The UBF is placed at a telecentric position, thus the transmission conditions for the different light bundles belonging to different points in the field of view are uniform. The same cannot be said of the FPI which leaves all parallel rays of light, belonging to any one point, with a blueshift due to its position at the pupil's image of the telescope. The blueshift is largest for the largest angles of incidence and vanishes for rays parallel to the optical axis. This effect is taken into account (and corrected for in the data reduction), as the FPI's position at the pupil's image guarantees the highest spectral resolution possible.
Two personal computers (PCs) execute the specific observational programme defined by suitably chosen observing parameters which are entered via a special software control programme. The Peltier-cooled CCDs connected with these PCs take images with a resolution of 12 bits. The maximum image acquisition rate is better than 3 full frames (corresponding to 384 286 pixels) per second. While a scan is taken, the CCD frames are stored in the PC-RAM, and in between two successive scans the data are transferred onto a hard disk.
When needed, several additional light paths branching off or leading into the main light path may be utilized via movable mirrors. Of foremost importance is the light path containing a continuum source to take flat-field images spanning the same wavelength range as the solar images in order to obtain "pure" transmission curves under the same conditions as the actual time series. It was therefore designed to imitate the solar light path as closely as possible to ensure that the same angles of incidence occur on the various optical surfaces of the spectrometer's components and that the same blueshifts of the transmission curves are produced by the FPI.
Some other light paths are equipped with helpful components to facilitate any necessary adjustments of the spectrometer.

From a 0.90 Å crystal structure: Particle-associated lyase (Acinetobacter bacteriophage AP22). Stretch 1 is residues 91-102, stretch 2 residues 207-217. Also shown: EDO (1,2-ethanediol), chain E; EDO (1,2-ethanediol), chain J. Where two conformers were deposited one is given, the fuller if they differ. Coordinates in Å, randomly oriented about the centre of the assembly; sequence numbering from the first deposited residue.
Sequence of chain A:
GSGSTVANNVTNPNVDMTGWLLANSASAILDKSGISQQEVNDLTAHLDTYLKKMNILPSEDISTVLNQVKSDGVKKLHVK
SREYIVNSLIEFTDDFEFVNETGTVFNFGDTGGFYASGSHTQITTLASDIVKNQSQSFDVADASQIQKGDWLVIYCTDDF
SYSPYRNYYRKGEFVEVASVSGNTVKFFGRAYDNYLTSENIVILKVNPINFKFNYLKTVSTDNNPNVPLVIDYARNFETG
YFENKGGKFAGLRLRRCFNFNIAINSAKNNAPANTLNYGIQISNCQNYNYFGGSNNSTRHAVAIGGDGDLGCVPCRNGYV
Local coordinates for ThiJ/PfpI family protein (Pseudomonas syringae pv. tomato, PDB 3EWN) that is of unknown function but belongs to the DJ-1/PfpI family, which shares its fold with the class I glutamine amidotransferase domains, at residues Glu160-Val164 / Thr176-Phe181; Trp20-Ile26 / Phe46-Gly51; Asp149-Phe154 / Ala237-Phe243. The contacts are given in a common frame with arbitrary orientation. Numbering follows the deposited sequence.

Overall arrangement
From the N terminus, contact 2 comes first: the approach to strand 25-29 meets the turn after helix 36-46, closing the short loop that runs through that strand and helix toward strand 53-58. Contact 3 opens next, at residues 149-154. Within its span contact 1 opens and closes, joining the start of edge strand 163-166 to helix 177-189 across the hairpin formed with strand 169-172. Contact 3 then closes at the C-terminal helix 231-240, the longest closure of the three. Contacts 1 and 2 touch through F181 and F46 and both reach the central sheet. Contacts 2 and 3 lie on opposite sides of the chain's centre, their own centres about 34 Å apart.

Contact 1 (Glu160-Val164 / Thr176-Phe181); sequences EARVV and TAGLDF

2.3. Outline of the observations
From the wide range of observing parameters offered by the instrumental set-up and the software programme controlling the spectrometer, the following combination was chosen for the observed set of data:
The number of white-light and narrow-band scans in the time series is 128, each made up of 30 individual CCD frames. Every 56 s, a new scan was started, so the whole time series covers nearly two hours. With the selected mirror separation of the FPI, the spectral resolution reached about , corresponding to a smallest resolvable wavelength difference of 30 mÅ . The wavelength step between successive narrow-band images was 30 mÅ as well. For solar images (and, of course, the corresponding dark and flat-field images), an exposure time of 60 ms proved sufficient. In order to obtain solar flat-field scans, the telescope was defocused. The flat-field images taken with a continuum source, necessary for the narrow-band scans only, reached a fair signal-to-noise ratio after an integration time of 600 ms. They required another set of dark images with the same exposure time. With the CCDs' maximum field of view of 384 286 pixels and with the imaging achromat used here, a spatial resolution of 0:002 per pixel on the CCD-chips was achieved, yielding an (original) image size of 76:008 57:002.
The whole set of data necessary for the data reduction was supplemented with so-called grid images. They were taken after the final adjustment of the spectrometer with a grid placed at the prime focus of the VTT. These exposures are needed for the correct alignment of white-light images with the narrow-band filtergrams (see Sect. 3.1).
© European Southern Observatory (ESO) 1998
Online publication: July 20, 1998